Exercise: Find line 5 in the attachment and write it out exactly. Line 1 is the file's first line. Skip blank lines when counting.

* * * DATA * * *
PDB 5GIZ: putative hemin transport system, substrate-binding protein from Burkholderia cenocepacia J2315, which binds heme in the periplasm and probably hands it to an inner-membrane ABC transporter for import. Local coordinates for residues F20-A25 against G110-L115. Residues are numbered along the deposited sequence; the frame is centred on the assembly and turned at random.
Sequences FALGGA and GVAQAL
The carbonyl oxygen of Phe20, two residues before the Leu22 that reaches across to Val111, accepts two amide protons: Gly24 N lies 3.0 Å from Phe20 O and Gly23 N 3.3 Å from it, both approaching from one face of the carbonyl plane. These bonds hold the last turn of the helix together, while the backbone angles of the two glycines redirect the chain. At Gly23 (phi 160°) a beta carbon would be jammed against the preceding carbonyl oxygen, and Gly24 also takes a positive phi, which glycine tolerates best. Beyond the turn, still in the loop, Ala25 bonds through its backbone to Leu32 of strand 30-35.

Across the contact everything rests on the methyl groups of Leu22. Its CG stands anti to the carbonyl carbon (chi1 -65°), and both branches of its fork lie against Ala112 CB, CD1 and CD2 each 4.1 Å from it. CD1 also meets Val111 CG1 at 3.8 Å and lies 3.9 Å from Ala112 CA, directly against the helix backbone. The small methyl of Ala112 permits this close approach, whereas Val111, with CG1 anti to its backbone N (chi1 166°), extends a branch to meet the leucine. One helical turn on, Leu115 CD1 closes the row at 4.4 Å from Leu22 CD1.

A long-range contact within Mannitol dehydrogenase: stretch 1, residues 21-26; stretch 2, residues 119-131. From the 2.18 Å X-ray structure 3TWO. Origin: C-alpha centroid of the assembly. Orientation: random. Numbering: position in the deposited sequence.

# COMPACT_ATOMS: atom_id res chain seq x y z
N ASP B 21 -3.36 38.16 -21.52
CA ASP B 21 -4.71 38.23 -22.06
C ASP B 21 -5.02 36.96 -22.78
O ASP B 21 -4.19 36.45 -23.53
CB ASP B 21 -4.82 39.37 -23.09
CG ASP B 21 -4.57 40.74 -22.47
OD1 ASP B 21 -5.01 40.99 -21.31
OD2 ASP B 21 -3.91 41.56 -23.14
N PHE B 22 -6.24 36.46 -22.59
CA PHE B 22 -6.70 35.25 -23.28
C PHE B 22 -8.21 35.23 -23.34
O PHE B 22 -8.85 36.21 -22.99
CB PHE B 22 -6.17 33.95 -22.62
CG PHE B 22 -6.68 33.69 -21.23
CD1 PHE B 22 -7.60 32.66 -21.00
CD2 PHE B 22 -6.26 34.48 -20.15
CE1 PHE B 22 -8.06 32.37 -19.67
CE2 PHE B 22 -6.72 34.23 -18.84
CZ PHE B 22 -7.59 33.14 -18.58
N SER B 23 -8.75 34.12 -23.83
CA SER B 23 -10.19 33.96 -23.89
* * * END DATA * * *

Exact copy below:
A long-range contact within Mannitol dehydrogenase: stretch 1, residues 21-26; stretch 2, residues 119-131. From the 2.18 Å X-ray structure 3TWO. Origin: C-alpha centroid of the assembly. Orientation: random. Numbering: position in the deposited sequence.